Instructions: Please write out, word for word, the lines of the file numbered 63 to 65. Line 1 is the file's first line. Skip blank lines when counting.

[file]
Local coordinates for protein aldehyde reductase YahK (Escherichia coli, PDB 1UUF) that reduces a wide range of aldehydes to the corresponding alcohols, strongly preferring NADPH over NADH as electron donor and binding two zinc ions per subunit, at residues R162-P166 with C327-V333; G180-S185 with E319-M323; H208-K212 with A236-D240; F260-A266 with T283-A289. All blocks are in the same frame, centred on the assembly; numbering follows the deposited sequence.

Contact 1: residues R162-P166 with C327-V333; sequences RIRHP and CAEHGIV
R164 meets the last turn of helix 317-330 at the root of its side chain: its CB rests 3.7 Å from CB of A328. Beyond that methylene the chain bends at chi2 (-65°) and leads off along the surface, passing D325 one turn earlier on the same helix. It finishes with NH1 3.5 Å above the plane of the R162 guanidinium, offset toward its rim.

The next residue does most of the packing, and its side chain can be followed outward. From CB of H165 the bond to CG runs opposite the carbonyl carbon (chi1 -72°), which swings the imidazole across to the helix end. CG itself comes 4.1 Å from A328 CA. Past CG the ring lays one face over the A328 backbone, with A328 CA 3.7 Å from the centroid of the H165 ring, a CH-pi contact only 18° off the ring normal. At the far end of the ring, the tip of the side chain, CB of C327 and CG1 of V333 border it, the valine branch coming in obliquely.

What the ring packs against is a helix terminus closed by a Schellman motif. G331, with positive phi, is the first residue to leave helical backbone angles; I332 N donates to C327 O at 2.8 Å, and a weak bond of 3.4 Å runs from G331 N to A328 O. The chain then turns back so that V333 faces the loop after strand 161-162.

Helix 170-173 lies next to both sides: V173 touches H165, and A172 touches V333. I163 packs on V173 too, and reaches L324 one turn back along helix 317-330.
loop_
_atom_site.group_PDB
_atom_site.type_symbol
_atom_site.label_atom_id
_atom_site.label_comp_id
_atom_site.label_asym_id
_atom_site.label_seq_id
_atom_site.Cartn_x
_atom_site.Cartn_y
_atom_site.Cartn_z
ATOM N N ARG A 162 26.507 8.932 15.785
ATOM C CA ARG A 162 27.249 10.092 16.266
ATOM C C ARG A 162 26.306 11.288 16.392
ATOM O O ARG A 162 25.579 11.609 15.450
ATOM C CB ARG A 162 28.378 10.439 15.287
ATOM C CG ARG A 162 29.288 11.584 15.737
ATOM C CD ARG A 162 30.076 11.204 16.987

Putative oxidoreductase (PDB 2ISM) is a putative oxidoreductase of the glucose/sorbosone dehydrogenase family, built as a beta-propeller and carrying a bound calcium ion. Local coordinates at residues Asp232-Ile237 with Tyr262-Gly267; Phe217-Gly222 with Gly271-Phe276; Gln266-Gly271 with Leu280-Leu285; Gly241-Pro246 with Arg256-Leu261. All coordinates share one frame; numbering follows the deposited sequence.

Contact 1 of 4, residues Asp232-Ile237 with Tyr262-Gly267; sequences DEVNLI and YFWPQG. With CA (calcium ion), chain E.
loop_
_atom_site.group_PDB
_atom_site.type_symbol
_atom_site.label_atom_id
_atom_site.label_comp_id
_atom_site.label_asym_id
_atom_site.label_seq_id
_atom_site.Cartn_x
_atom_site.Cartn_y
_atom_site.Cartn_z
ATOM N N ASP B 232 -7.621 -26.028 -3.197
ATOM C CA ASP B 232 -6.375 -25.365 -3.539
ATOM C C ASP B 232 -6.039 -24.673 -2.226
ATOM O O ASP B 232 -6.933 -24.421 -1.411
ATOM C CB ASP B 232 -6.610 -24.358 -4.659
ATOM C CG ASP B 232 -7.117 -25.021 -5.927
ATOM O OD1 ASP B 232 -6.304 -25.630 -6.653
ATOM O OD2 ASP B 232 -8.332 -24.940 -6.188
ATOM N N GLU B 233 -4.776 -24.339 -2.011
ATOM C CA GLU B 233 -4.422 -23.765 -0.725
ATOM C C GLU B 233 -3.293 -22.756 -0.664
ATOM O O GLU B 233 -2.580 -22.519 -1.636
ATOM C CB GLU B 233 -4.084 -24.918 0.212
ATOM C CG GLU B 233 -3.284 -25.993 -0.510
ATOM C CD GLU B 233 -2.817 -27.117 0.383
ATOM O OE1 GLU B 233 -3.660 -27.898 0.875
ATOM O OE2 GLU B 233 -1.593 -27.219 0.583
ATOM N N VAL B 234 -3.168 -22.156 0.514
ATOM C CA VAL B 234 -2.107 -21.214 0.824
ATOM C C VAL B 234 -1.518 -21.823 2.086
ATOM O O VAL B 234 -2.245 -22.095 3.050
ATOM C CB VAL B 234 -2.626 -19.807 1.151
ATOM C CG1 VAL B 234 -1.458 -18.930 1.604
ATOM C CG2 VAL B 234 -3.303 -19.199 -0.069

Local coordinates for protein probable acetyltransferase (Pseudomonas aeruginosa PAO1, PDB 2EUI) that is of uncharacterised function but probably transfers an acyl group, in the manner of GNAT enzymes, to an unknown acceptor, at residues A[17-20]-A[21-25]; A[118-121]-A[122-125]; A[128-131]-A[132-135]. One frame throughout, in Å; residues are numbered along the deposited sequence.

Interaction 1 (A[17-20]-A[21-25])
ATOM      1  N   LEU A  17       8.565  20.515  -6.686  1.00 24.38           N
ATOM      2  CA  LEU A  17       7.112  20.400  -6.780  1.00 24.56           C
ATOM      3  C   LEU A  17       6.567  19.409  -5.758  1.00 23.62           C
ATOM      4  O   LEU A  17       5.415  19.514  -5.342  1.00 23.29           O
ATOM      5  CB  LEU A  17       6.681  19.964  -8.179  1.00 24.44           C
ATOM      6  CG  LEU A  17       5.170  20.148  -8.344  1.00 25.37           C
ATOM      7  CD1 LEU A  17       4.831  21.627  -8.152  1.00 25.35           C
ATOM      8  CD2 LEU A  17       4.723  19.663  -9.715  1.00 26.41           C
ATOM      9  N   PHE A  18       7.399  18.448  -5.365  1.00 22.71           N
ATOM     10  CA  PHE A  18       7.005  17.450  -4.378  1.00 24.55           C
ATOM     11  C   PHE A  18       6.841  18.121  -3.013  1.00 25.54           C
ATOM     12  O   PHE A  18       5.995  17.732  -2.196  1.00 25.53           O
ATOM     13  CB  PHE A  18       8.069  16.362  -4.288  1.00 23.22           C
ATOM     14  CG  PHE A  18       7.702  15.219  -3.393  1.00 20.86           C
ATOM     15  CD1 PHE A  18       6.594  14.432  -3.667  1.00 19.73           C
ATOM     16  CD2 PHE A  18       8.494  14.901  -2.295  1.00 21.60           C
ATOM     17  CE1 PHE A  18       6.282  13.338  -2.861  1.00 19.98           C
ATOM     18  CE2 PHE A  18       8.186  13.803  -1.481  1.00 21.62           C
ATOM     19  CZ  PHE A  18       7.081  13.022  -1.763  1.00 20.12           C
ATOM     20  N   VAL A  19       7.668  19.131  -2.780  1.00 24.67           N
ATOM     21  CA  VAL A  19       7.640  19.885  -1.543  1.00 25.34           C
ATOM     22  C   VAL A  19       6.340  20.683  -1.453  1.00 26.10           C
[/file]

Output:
ATOM      2  CA  LEU A  17       7.112  20.400  -6.780  1.00 24.56           C
ATOM      3  C   LEU A  17       6.567  19.409  -5.758  1.00 23.62           C
ATOM      4  O   LEU A  17       5.415  19.514  -5.342  1.00 23.29           O